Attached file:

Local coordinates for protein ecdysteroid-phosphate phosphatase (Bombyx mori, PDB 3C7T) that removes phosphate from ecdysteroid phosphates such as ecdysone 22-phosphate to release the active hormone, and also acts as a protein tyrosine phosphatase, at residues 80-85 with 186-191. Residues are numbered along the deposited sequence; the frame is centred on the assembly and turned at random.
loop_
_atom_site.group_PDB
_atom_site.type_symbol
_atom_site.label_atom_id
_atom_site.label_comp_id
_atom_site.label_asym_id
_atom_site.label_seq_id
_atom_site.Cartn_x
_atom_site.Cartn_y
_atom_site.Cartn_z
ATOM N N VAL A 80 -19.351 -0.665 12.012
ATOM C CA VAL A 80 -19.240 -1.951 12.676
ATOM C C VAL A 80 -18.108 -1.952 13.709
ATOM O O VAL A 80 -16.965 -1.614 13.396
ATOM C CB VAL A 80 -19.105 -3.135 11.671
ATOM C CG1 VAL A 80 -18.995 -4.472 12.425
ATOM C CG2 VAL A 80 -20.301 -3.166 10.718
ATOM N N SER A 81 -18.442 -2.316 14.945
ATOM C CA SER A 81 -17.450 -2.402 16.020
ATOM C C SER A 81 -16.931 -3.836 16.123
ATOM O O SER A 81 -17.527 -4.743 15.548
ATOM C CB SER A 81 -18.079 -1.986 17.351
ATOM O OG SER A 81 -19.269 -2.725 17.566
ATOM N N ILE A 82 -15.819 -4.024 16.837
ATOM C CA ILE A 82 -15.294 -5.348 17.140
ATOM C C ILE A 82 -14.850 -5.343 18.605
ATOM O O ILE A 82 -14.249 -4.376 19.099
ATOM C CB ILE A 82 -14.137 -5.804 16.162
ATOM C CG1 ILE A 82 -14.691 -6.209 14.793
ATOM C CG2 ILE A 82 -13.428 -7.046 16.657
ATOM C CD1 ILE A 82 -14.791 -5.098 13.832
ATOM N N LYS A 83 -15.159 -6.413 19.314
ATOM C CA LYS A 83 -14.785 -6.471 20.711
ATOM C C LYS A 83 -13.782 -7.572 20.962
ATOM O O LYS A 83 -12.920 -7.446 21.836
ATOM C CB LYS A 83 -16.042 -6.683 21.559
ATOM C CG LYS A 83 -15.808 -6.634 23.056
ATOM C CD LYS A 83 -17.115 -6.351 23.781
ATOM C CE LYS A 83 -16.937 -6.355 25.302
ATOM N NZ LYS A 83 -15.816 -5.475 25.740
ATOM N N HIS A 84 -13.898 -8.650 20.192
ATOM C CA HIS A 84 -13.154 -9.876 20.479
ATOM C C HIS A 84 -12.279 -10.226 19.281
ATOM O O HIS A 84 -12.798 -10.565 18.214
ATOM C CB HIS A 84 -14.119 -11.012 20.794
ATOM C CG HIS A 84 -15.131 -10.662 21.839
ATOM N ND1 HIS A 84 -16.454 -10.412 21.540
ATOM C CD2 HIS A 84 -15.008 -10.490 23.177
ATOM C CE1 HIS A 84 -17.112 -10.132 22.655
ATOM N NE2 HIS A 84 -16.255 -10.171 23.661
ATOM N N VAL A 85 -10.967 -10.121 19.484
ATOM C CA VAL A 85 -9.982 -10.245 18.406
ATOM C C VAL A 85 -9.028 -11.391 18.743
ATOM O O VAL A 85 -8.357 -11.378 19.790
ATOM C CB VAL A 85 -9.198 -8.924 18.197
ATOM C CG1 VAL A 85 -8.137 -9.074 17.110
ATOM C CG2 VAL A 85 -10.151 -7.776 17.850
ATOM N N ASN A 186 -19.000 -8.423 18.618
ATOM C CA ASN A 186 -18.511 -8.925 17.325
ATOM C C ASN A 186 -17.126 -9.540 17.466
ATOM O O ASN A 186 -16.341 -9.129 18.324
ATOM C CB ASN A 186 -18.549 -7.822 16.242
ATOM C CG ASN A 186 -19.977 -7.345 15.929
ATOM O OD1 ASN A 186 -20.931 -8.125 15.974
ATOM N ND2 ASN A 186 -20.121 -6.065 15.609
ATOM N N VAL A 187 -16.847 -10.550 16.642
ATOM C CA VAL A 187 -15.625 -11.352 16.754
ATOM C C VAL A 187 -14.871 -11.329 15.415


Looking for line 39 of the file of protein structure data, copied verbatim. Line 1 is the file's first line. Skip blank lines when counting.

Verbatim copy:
ATOM C CD LYS A 83 -17.115 -6.351 23.781